Technology myths and misconceptions.

Technology myths are rife and can linger for years. Some common examples include the idea that AI can instantly replicate human thought or that Macs cannot be infected by viruses.

The following are some common technology myths that seem to linger:

Non-Fungible Tokens (NFTs):

An NFT is like a digital proof of ownership for something unique, whether it’s digital art, music, videos, or anything else special in the digital world.

Myth: Owning an NFT means owning the copyright to the digital content.

Reality: NFT ownership usually grants rights to the token itself, not necessarily to the underlying content. Copyright ownership remains with the creator unless specifically transferred.

NFTs are a bubble that will burst soon.

Reality: While the NFT market has seen rapid growth and speculation, it also represents a fundamental shift in how digital ownership is perceived and valued, with potential for long-term significance beyond mere speculation.

AI Technology

In today’s rapidly advancing technological landscape, Artificial Intelligence (AI) has emerged as a transformative force, revolutionizing the way we live and do business.

AI, in simple terms, refers to smart machines and algorithms that can learn from data and make intelligent decisions. By harnessing its potential, anyone can now leverage AI for both personal and professional pursuits, unlocking a host of practical functions that simplify tasks and enhance efficiency.

Myth: AI will replace all human jobs.

Reality: While AI has the potential to automate certain tasks, it’s more likely to augment human capabilities rather than outright replace them. Many jobs require human creativity, empathy, and critical thinking, which AI struggles to replicate.


Myth: AI is sentient and capable of emotions.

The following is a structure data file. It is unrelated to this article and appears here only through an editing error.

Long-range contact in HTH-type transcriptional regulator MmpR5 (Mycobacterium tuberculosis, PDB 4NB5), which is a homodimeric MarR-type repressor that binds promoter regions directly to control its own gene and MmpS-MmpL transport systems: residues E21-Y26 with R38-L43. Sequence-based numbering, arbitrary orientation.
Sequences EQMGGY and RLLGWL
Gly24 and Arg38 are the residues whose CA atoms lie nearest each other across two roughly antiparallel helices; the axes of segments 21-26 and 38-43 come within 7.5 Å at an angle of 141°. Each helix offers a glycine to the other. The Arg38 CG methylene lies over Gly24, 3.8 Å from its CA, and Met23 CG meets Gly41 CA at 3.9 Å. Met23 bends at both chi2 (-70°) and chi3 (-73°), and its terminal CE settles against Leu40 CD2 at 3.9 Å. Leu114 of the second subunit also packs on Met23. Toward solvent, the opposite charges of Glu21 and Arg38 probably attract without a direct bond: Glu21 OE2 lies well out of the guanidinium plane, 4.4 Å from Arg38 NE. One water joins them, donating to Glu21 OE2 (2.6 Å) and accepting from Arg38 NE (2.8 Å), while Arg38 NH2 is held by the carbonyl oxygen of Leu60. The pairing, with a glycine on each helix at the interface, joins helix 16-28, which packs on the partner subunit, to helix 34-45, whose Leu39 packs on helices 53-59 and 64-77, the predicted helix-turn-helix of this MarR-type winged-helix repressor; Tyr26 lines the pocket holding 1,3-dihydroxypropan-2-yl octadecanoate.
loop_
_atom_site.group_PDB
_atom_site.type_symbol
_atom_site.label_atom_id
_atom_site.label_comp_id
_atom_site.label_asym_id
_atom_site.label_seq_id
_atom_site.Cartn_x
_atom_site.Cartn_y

Reality: Despite advances in AI, current technology lacks true consciousness or emotions. AI operates based on algorithms and data inputs without subjective experiences or self-awareness.

Smart Contracts Misconception

 A smart contract is a self-executing contract with the terms of the agreement between buyer and seller directly written into code. These contracts are deployed and run on a blockchain, which is a distributed and decentralized network.

The code and the agreements are stored and executed across this blockchain network, allowing for transparency and security.

Smart contracts enable credible transactions without relying on traditional intermediaries, thus reducing the need for third parties.

Myth: Smart contracts are intelligent AI programs.

Reality: Smart contracts are self-executing contracts with the terms of the agreement directly written into code. They lack human-like intelligence and operate based on predetermined conditions.

Smart contracts can solve all legal disputes automatically.

Reality: While smart contracts automate certain aspects of contract enforcement, they can’t handle complex legal nuances or unexpected situations that may arise in disputes.


Cybersecurity is essential for protecting digital assets, preserving the trust of users, and maintaining the overall stability and security of systems in an increasingly connected and digital world.  

Myth: Antivirus software provides complete protection against all threats.

Reality: Antivirus software is essential but not foolproof. It’s just one layer of defense against malware, and staying safe online requires a combination of secure practices, regular updates, and awareness.



Myth: Hackers are unauthorized users who exploit vulnerabilities in computer systems to gain unauthorized access to sensitive information or to perform malicious actions. 

Reality: While some hackers are highly skilled, others rely on simple tactics like phishing emails or social engineering. Hacking isn’t always about technical expertise; sometimes it’s about exploiting human vulnerabilities.

Hacking is not always associated with nefarious activity; the practice is also used for positive benefits such as;

• Security Testing,

• Open Source Contribution,

• Innovation and Problem Solving,

• Disaster Response and Humanitarian Aid,

• Education and skill development.

In these cases the term “hacking” refers to the creative and productive use of technical skills rather than malicious activities.